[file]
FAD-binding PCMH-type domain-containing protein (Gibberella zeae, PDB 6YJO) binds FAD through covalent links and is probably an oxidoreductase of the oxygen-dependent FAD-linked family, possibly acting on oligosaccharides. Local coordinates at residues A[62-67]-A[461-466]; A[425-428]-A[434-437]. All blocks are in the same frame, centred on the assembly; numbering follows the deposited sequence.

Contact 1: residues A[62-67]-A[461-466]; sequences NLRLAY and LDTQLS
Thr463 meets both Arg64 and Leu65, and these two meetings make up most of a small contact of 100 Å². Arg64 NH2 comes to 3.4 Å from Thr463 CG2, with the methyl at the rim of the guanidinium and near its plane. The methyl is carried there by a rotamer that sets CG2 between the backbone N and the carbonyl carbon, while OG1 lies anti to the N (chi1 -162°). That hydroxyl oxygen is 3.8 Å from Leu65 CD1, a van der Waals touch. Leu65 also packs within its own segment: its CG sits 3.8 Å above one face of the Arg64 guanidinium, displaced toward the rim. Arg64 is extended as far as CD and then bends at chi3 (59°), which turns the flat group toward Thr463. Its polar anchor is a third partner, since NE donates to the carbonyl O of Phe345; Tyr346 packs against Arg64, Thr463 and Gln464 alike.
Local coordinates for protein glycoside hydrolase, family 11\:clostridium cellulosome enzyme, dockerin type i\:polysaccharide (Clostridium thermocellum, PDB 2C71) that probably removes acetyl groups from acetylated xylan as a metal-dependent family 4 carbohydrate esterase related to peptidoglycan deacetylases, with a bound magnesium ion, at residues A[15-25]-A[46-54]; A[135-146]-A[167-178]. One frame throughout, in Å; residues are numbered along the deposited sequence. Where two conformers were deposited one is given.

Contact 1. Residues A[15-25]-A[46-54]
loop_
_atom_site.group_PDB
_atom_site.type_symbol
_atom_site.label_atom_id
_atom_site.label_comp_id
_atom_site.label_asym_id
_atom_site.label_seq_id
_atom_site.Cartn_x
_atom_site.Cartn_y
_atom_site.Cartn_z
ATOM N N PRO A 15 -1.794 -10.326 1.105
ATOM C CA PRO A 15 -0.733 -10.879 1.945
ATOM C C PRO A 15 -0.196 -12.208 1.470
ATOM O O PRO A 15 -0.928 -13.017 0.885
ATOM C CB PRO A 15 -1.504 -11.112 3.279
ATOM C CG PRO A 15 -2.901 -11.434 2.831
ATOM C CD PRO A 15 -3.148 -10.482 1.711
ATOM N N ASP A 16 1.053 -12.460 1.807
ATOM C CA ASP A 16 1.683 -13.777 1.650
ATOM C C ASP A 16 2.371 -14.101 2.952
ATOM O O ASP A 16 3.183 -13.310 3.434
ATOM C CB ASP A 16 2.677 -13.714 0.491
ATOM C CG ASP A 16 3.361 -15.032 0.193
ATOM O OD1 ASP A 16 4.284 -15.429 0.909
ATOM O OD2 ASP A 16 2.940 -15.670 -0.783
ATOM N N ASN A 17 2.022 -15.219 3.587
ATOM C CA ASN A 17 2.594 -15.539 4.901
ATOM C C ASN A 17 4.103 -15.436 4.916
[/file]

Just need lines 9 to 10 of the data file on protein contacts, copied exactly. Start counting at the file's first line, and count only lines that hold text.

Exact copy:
_atom_site.label_atom_id
_atom_site.label_comp_id